Talk about an eye-opening experience, in a middle-aged woman kind of way.
It was time to renew my passport - not that I have a trip planned - but with just a month left to go before expiration, why procrastinate? I had been sick for a couple days but was eager to get back into the real world, so the first morning I felt up to it, I decided to jump out of bed, shower, and head off to the Camden County Store in Voorhees. I was determined to knock this chore off my ever-growing to-do list before I missed the deadline.
I was happy to see no line when I got there. "Bob" took my picture, and my eyes were closed, as usual. In a stern but friendly manner, he said, "Let's try it again - this time, keep your eyes open," as if I intentionally closed them before. I tried really hard to keep them open and look natural at the same time. He took the picture, showed it to me and said "Good, your eyes are open. OK?"
I looked at it, horrified. I said, "How about we take another one?" He said, "What's wrong with it?"
Yikes. If he didn't know by looking at it, he'd never get it.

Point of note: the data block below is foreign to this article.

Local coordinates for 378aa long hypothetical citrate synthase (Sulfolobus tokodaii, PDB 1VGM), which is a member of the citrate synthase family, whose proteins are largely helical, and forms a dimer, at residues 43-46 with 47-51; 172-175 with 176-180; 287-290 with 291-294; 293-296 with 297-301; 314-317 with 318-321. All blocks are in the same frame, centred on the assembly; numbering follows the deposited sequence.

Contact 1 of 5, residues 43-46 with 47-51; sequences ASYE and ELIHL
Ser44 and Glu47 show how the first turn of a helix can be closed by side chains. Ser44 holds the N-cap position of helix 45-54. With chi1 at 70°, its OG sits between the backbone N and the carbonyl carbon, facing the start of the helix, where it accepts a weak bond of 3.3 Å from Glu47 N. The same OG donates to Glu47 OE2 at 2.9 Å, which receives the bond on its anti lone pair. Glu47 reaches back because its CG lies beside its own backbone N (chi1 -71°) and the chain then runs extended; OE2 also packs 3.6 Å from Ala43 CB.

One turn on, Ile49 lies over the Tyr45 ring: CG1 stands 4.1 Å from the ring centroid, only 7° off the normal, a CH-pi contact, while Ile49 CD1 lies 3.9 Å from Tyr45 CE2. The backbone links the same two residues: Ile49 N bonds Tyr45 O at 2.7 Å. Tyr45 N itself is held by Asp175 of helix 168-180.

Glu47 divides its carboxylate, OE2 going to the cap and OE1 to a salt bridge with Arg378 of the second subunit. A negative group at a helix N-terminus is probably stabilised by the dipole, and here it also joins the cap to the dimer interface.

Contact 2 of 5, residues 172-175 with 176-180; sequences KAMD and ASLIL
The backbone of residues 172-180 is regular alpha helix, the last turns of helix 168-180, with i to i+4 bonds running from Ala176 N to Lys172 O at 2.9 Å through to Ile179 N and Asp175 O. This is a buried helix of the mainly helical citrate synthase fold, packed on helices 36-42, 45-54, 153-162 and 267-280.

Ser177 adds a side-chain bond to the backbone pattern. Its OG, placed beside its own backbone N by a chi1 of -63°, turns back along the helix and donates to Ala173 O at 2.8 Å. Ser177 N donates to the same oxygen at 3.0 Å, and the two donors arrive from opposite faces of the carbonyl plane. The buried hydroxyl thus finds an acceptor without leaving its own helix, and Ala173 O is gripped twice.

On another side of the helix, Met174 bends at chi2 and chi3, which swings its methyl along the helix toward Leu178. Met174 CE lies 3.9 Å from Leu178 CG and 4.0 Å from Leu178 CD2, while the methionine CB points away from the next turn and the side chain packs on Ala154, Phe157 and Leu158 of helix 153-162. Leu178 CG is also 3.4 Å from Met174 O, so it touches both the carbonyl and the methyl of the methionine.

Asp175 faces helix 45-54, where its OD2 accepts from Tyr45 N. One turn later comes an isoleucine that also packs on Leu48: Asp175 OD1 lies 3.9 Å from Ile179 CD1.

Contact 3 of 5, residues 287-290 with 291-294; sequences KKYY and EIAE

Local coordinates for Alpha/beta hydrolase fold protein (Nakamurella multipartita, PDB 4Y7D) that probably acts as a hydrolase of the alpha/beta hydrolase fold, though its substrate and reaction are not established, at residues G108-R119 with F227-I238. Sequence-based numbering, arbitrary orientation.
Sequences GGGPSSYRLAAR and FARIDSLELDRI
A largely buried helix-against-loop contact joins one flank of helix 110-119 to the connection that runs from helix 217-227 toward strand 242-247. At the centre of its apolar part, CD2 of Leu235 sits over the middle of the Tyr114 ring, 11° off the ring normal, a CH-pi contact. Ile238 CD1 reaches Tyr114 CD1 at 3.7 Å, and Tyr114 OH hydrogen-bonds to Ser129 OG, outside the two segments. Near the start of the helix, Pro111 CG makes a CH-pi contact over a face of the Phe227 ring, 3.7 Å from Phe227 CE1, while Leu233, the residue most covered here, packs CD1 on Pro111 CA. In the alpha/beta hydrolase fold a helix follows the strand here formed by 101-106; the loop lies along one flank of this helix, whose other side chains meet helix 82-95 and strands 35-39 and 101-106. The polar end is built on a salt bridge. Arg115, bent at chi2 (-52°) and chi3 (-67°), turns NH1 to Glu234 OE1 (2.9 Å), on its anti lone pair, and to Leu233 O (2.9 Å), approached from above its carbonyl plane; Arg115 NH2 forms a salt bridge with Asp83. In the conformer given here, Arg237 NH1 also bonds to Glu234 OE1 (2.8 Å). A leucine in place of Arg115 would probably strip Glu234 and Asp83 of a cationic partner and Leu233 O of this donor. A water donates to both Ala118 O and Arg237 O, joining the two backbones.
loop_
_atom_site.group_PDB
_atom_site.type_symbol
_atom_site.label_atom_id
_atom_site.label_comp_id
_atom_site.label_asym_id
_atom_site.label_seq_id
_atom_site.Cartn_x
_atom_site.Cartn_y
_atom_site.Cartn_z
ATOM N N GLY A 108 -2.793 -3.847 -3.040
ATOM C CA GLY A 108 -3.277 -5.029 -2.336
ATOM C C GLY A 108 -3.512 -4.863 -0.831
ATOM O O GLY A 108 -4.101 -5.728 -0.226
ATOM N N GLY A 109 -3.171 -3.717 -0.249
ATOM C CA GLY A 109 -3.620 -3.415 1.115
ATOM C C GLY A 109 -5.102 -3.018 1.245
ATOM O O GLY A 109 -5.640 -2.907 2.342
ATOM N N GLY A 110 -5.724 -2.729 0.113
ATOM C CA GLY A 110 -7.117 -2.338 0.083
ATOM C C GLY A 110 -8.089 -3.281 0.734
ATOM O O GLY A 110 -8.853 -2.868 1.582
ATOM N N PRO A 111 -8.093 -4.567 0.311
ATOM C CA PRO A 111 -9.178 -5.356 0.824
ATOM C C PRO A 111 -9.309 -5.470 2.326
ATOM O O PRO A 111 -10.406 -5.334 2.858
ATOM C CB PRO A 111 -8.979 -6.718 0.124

"I don't like the way I look. I think I look terrible. Don't you?"
He said, in not so friendly a tone anymore, "Well, that IS how you look."
Someone needs to teach Bob some manners.
"Fair enough," I said.
I did not leave the County Store a happy camper.
This is the time of the Jewish New Year, a time of deep reflection and focus on being a better person, so I felt somewhat foolish to let my vanity fill my head with obsessive thoughts about my looks.
But the High Holy Days didn't stop me from feeling that way. I was too focused on the fact that I was going to have this picture for 10 years.
My daughter Allison, who accompanied me for this outing, suggested that perhaps I could trade the passport picture with another one of myself (not allowed). Then she said I don't look like that (sweet, but probably untrue). Then she said everyone looks bad in these pictures (how would she know)? Then she said how terrible she looked in her last license picture (NOT).
But then I realized that when I get my next passport picture, I'll be 10 years older, and suddenly I felt better.
Because at that time, I may not think this picture is so bad. Perhaps I will actually long to keep my newest picture, as I did this time around with my picture taken at 44.
Or, I may go back one day when I think the outcome may be a bit more pleasing and redo the picture, but that seems a bit over the top since the cost of this was $127.
But I'm not ruling it out.